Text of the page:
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Scientists Tackle the Next Generation of Toxic Flame Retardants

Ever wonder what taxi drivers and pregnant women have in common? Both were the subjects of fascinating research discussed at the Brominated Flame Retardant (BFR) conference in York, England last month, where I had the good fortune to be present. Disturbingly, new research is showing that increased use of a new generation of flame retardants is serious cause for concern.

I wasn’t at the first Brominated Flame Retardant (BFR) conference, but it took place somewhere around fifteen years ago, when scientists were becoming alarmed about the rapidly increasing levels of the toxic brominated flame retardants known as polybrominated diphenyl ethers (PBDEs). Since that time, scientists from all over the world have been coming together every other year to share their findings on where flame retardants are being found, how they are behaving, and what their effects are on people and wildlife.

What was remarkable this year was the extent to which the topic has expanded from the old standards—brominated flame retardants—to the newly popular classes of flame retardants such as the organophosphates. Some of the most commonly used flame retardants are still those belonging to the brominated class, but scientists are finding high levels of exposure and serious questions about the safety of the other compounds as well.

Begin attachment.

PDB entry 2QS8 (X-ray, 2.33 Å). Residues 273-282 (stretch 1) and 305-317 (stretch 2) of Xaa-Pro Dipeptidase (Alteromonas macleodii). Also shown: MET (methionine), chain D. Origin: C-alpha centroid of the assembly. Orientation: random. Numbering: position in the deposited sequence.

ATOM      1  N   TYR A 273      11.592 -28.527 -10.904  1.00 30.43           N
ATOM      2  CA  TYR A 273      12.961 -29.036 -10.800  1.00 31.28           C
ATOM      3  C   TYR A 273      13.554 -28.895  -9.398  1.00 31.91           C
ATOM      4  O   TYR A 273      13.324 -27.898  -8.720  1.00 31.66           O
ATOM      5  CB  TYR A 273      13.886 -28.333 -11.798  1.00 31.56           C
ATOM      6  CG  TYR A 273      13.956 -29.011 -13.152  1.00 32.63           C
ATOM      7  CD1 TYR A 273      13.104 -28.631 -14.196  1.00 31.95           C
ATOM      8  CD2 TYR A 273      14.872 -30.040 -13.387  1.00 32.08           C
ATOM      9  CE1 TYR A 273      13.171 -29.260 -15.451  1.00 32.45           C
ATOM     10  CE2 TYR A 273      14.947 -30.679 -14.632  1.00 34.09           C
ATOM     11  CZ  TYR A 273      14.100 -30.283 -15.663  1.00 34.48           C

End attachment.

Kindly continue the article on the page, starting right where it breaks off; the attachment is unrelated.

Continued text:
Here are some highlights from the conference:

  • Chinese researcher Xiaotu Liu wondered how exposures in a car would compare to those in an office, so Xiaotu and colleagues sampled dust in taxis and offices, and took hand wipes of drivers and workers. They found that dust was dominated by organophosphate flame retardants, and that taxi drivers hands had ten to twenty times the levels found in office workers.
  • Duke University researchers were interested in whether there was a relationship between preterm birth and exposure to organophosphate flame retardants. They collected urine samples from 349 pregnant women in North Carolina, and found that births of girls were an average of a week early when women had high exposure to a common organophosphate flame retardant.
  • McGill graduate student Han Yan used a fluorescent staining system to be able to see whether flame retardants affected bone development in mice. She found severe restriction of bone development after exposure to certain organophosphate flame retardants at levels similar to those experienced by the most-exposed Americans.
  • Chilean researcher Karla Pozo took air samples during and after a fire in Santiago, Chile. She found air levels of PBDE flame retardants were four times higher during the fire, suggesting they are released from products as they burn.

While we raise the alarm that these newer flame retardants may in some ways be worse than PBDEs, we look to policymakers and companies to address this health threat. Manufacturers must carefully assess the chemicals they are using, choosing materials that don’t need toxic chemicals to function properly, and retailers should require safer products for their stores. Policymakers must pass laws to reduce and eliminate the use of harmful flame retardants in products. It’s up to all of us to demand these changes.